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Classical theories and AdS/CFT

+ 4 like - 0 dislike
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When I was editing the Physics.SE tag wiki for , I initially wrote something on the lines of :

The AdS/CFT correspondence is a special case of the holographic principle. It states that a gravitating theory in Anti-de-Sitter (AdS) space is exactly equivalent to the gauge theory/Conformal Field Theory (CFT) on its boundary.

Then I thought, "Wait, it can't be ANY gravitating theory, right? It must be a theory of Quantum Gravity, right?". So I changed it to:

The AdS/CFT correspondence is a special case of the holographic principle. It states that a quantum gravitating theory in Anti-de-Sitter (AdS) space is exactly equivalent to the gauge theory/Conformal Field Theory (CFT) on its boundary.

Now, I'm a bit unsure. Can AdS/CFT work for classical gravity theories? .

I have seen the questions Which CFTs have AdS/CFT duals? and What is on the AdS side in AdS/CFT supergravity or string theory?, but my question is a bit different.. It is a special case of the opposite of the first question, and is more general than the second. From Lubos Motl's answer to the second question, I see that supergravity theories don't form AdS theories with CFT duals, but is that true for all classical theories?.

And a bit more general question: If the answer to the above question^ is yes, then do all gravitational theories in AdS's have CFT duals? . This is pretty much the opposite of Which CFTs have AdS/CFT duals?.

For example, is General Relativity such a theory; with a CFT dual? If so, what would be it's CFT dual? What about... Nope I'm not going to ask about Newtonian Gravity, or Aristotilean Gravity, for obvious reasons. And certainly not LQG (something that doesn't respect holography in the most trivial situations, couldn't here.).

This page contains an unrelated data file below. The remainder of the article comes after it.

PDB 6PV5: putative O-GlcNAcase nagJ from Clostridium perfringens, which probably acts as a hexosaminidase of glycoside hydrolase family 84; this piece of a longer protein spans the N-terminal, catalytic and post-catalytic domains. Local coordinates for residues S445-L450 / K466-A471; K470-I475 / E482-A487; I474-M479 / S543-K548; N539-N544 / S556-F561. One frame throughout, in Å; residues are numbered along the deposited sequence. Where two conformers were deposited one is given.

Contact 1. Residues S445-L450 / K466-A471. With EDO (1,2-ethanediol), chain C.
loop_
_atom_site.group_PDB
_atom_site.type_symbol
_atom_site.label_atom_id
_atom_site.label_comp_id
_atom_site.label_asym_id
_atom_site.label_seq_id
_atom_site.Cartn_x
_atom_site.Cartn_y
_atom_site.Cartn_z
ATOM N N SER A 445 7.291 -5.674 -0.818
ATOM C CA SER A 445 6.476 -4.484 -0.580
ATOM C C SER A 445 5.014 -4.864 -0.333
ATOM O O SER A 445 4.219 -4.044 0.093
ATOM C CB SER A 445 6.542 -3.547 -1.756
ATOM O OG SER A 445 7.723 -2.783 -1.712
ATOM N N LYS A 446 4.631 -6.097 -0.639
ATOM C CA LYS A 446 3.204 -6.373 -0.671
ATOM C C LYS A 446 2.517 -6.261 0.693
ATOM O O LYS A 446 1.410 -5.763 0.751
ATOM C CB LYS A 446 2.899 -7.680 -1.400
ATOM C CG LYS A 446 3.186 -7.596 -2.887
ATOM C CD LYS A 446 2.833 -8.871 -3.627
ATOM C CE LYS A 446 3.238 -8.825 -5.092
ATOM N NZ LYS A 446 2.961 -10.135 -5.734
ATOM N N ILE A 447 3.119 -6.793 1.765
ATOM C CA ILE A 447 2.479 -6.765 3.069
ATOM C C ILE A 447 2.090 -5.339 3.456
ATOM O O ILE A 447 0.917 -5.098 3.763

This post imported from StackExchange Physics at 2014-03-07 16:31 (UCT), posted by SE-user Dimensio1n0
asked Jul 27, 2013 in Theoretical Physics by dimension10 (1,950 points) [ no revision ]
Every credible example of AdS/CFT that I can think of, ultimately identifies a quantum field theory (the CFT) with a string theory (or M theory) in an AdS space (ie AdS_k x M, where M is some manifold). If people say that the duality relates a gauge theory to quantum supergravity, classical supergravity, classical gravity... they are just talking about different limits of the string theory, which is the true ultimate object on the other side of the duality.

This post imported from StackExchange Physics at 2014-03-07 16:31 (UCT), posted by SE-user Mitchell Porter
There are various generalizations of AdS/CFT like "Kerr/CFT" or a "hydrodynamic" version which don't have a clear string-theory parent, but you would expect that in their final form, these dualities also would have quantum gravity and thus(?) string theory on the gravity side.

This post imported from StackExchange Physics at 2014-03-07 16:31 (UCT), posted by SE-user Mitchell Porter
@MitchellPorter: Thanks, but are these "generalisations" exact too, like AdS/CFT? Or do they become exact only when you're out of the classical limit, i.e. when they are in their final form and have quantum gravity.

This post imported from StackExchange Physics at 2014-03-07 16:31 (UCT), posted by SE-user Dimensio1n0